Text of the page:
I amend my comment.Best of luck to your friend, Suzanne! I pray your friend chooses Uptown. How marvelous would a business like that be there!?
Amen, Sassy. This is the kind of development that gets to the core of things. Unfortunately, traditional financing sources are not enthusiastic about businesses with socially responsible genetics, much less triple net concepts like this one. My friend is struggling to wrap financing. Is it doable? Yes. Is it difficult? More than I wanted to believe.
Gee wouldn't it be nice if we could create some sort of system that leveraged a pool of tax dollars to encourage the private sector to develop businesses in struggling urban communities?Okay. Snark will get us nowhere. :)But how about microlending?
Micro development dollars have dried up. As for TIF dollars, well, my friend would like to avail herself of other funding mechanisms, preferably one that is not akin to cranking the kids up on meth and then opening a clinic. :-0
Well, I am sure your friend has thought through the options but I wonder if even a percentage of the start-up costs could be funded through microlending. I wonder if an organization like KIVA could help facilitate that? I also think that local residents might be a good source for small loans and might be willing to spread the word to other "investors" if there is a good business plan in place. Who knows? The bottom line for me is that increasing the number of quality local businesses will only make Uptown stronger.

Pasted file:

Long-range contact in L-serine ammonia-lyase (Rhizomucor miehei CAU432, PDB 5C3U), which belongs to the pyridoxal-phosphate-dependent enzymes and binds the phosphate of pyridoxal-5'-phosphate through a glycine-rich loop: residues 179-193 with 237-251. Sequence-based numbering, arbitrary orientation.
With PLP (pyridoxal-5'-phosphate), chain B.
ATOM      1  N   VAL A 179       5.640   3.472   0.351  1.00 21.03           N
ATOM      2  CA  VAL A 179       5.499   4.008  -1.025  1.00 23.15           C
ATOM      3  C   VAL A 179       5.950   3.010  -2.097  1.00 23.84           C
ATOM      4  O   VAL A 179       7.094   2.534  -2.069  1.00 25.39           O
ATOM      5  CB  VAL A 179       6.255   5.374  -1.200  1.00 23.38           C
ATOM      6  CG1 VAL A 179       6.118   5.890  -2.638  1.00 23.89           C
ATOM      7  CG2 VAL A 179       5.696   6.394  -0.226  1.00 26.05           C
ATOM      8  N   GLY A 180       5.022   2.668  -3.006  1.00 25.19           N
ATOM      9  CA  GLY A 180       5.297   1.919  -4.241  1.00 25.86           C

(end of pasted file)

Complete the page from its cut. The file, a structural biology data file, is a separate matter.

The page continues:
What about the Small Business Administration?
The problem with that space is the landlord. To say that the rents he is charging for that shopping center is exhorbidant would be an understatement. The laundromat that was there went out of business last summer, when they found a new sucker to take over that lease, and start over. Now he's gone under too. With rental rates as they are, running a laundromat in that space is a losing proposition.That's why the huge space that was once part of Weiss hospitals has been empty for years, and the space that was once a 99¢ store in the corner is also empty for years. I understand the guy who owns the center has lots of money - so no motivation to lower rents.
Does anyone know who the owner is? Are they a member of the Chamber?
Mike, it looks like my friend is on the verge of verifying your appraisal of the laundromat situation. What a pity. Does someone on this blog understand commercial well enough to explain how/when leaving space empty for years is a good strategy? Rates frame revenue forward on long term leases so I understand why a landlord is willing to wait a year or more to maximize the entry point but at some point, I've got to believe one hits a point of diminishing returns, no? Is there a tax angle? Sassy, I should have distinguished between micro lending and community-based lending. The latter has dried up. The micro lending programs like Kiva and Grameen Bank are alive and well, though suited to smaller scale enterprise.
He can deduct the failure to collect rent as losses on his income tax. Called land-banking in some circles.